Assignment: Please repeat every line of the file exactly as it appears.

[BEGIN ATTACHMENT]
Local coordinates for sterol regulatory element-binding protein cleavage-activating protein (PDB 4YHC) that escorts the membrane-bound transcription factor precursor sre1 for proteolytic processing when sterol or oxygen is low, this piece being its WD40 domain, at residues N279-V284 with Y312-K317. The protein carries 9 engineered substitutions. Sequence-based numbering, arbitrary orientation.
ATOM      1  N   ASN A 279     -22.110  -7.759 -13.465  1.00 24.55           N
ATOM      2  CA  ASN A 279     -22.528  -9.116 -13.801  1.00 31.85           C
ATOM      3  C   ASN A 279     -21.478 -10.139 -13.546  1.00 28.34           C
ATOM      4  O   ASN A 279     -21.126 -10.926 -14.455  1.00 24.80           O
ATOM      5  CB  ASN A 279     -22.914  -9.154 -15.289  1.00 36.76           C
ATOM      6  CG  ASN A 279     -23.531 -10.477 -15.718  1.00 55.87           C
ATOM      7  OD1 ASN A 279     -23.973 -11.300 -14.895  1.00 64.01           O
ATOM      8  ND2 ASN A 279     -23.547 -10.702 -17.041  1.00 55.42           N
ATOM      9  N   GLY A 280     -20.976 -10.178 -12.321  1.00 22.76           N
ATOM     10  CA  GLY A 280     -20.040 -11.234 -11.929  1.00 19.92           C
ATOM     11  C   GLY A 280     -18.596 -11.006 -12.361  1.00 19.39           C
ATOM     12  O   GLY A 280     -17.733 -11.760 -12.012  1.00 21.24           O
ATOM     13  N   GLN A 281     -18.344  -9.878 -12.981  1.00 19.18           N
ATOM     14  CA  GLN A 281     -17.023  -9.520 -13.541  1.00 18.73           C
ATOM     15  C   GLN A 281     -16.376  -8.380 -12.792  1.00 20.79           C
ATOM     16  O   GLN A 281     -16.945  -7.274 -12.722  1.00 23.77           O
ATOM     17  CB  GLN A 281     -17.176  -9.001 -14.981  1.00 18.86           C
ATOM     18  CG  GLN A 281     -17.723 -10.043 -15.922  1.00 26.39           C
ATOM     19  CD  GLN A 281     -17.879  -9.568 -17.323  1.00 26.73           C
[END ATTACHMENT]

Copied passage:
Local coordinates for sterol regulatory element-binding protein cleavage-activating protein (PDB 4YHC) that escorts the membrane-bound transcription factor precursor sre1 for proteolytic processing when sterol or oxygen is low, this piece being its WD40 domain, at residues N279-V284 with Y312-K317. The protein carries 9 engineered substitutions. Sequence-based numbering, arbitrary orientation.
ATOM      1  N   ASN A 279     -22.110  -7.759 -13.465  1.00 24.55           N
ATOM      2  CA  ASN A 279     -22.528  -9.116 -13.801  1.00 31.85           C
ATOM      3  C   ASN A 279     -21.478 -10.139 -13.546  1.00 28.34           C
ATOM      4  O   ASN A 279     -21.126 -10.926 -14.455  1.00 24.80           O
ATOM      5  CB  ASN A 279     -22.914  -9.154 -15.289  1.00 36.76           C
ATOM      6  CG  ASN A 279     -23.531 -10.477 -15.718  1.00 55.87           C
ATOM      7  OD1 ASN A 279     -23.973 -11.300 -14.895  1.00 64.01           O
ATOM      8  ND2 ASN A 279     -23.547 -10.702 -17.041  1.00 55.42           N
ATOM      9  N   GLY A 280     -20.976 -10.178 -12.321  1.00 22.76           N
ATOM     10  CA  GLY A 280     -20.040 -11.234 -11.929  1.00 19.92           C
ATOM     11  C   GLY A 280     -18.596 -11.006 -12.361  1.00 19.39           C
ATOM     12  O   GLY A 280     -17.733 -11.760 -12.012  1.00 21.24           O
ATOM     13  N   GLN A 281     -18.344  -9.878 -12.981  1.00 19.18           N
ATOM     14  CA  GLN A 281     -17.023  -9.520 -13.541  1.00 18.73           C
ATOM     15  C   GLN A 281     -16.376  -8.380 -12.792  1.00 20.79           C
ATOM     16  O   GLN A 281     -16.945  -7.274 -12.722  1.00 23.77           O
ATOM     17  CB  GLN A 281     -17.176  -9.001 -14.981  1.00 18.86           C
ATOM     18  CG  GLN A 281     -17.723 -10.043 -15.922  1.00 26.39           C
ATOM     19  CD  GLN A 281     -17.879  -9.568 -17.323  1.00 26.73           C